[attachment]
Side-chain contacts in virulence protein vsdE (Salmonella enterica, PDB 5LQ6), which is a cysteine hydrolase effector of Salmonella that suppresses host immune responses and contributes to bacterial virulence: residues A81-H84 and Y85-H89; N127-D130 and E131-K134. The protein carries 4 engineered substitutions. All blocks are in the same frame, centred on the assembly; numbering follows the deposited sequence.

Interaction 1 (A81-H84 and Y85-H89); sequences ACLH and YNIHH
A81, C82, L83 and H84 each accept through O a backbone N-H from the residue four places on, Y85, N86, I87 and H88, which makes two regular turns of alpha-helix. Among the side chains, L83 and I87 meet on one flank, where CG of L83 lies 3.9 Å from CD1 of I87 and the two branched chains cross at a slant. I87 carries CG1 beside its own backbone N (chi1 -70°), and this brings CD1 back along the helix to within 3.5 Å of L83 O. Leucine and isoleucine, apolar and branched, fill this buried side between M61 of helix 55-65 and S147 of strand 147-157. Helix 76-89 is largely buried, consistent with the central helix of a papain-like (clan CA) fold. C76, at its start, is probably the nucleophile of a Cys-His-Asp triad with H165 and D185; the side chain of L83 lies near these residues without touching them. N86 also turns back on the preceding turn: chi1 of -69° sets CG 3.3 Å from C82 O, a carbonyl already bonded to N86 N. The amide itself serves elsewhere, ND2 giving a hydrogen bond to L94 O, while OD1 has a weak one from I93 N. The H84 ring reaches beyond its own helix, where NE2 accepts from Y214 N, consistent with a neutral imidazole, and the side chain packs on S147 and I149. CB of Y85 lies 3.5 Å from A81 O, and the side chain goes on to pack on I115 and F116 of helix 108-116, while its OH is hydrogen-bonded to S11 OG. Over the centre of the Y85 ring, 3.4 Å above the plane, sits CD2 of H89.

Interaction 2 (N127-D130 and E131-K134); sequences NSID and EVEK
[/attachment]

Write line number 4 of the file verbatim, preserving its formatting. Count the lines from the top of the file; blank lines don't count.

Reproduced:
Interaction 2 (N127-D130 and E131-K134); sequences NSID and EVEK